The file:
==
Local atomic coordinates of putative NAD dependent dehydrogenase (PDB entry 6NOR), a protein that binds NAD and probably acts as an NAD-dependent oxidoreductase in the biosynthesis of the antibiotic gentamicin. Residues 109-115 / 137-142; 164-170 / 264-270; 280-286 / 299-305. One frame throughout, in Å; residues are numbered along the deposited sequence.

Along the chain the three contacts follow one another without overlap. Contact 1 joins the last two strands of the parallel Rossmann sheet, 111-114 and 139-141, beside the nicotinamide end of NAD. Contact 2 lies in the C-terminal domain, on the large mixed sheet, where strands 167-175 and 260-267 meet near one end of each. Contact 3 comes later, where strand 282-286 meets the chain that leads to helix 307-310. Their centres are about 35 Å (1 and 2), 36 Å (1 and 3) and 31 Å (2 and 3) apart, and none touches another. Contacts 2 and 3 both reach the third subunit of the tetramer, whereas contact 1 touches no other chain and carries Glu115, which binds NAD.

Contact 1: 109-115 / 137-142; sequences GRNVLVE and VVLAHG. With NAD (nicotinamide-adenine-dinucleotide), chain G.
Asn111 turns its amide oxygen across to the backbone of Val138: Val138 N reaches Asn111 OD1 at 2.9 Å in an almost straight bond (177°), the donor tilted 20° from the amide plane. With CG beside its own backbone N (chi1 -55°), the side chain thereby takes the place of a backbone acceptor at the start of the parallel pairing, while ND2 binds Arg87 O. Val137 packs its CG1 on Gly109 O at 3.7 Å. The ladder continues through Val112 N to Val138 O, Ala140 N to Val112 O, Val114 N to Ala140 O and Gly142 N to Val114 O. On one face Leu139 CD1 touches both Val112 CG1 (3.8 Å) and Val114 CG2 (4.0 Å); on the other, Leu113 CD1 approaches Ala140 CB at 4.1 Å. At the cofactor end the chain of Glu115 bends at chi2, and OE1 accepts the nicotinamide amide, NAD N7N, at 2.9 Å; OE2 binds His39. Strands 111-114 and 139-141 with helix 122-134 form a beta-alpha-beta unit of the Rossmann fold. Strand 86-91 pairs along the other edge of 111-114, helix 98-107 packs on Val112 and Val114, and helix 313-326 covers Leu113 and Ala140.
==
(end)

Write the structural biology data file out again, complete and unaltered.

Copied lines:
Local atomic coordinates of putative NAD dependent dehydrogenase (PDB entry 6NOR), a protein that binds NAD and probably acts as an NAD-dependent oxidoreductase in the biosynthesis of the antibiotic gentamicin. Residues 109-115 / 137-142; 164-170 / 264-270; 280-286 / 299-305. One frame throughout, in Å; residues are numbered along the deposited sequence.

Along the chain the three contacts follow one another without overlap. Contact 1 joins the last two strands of the parallel Rossmann sheet, 111-114 and 139-141, beside the nicotinamide end of NAD. Contact 2 lies in the C-terminal domain, on the large mixed sheet, where strands 167-175 and 260-267 meet near one end of each. Contact 3 comes later, where strand 282-286 meets the chain that leads to helix 307-310. Their centres are about 35 Å (1 and 2), 36 Å (1 and 3) and 31 Å (2 and 3) apart, and none touches another. Contacts 2 and 3 both reach the third subunit of the tetramer, whereas contact 1 touches no other chain and carries Glu115, which binds NAD.

Contact 1: 109-115 / 137-142; sequences GRNVLVE and VVLAHG. With NAD (nicotinamide-adenine-dinucleotide), chain G.
Asn111 turns its amide oxygen across to the backbone of Val138: Val138 N reaches Asn111 OD1 at 2.9 Å in an almost straight bond (177°), the donor tilted 20° from the amide plane. With CG beside its own backbone N (chi1 -55°), the side chain thereby takes the place of a backbone acceptor at the start of the parallel pairing, while ND2 binds Arg87 O. Val137 packs its CG1 on Gly109 O at 3.7 Å. The ladder continues through Val112 N to Val138 O, Ala140 N to Val112 O, Val114 N to Ala140 O and Gly142 N to Val114 O. On one face Leu139 CD1 touches both Val112 CG1 (3.8 Å) and Val114 CG2 (4.0 Å); on the other, Leu113 CD1 approaches Ala140 CB at 4.1 Å. At the cofactor end the chain of Glu115 bends at chi2, and OE1 accepts the nicotinamide amide, NAD N7N, at 2.9 Å; OE2 binds His39. Strands 111-114 and 139-141 with helix 122-134 form a beta-alpha-beta unit of the Rossmann fold. Strand 86-91 pairs along the other edge of 111-114, helix 98-107 packs on Val112 and Val114, and helix 313-326 covers Leu113 and Ala140.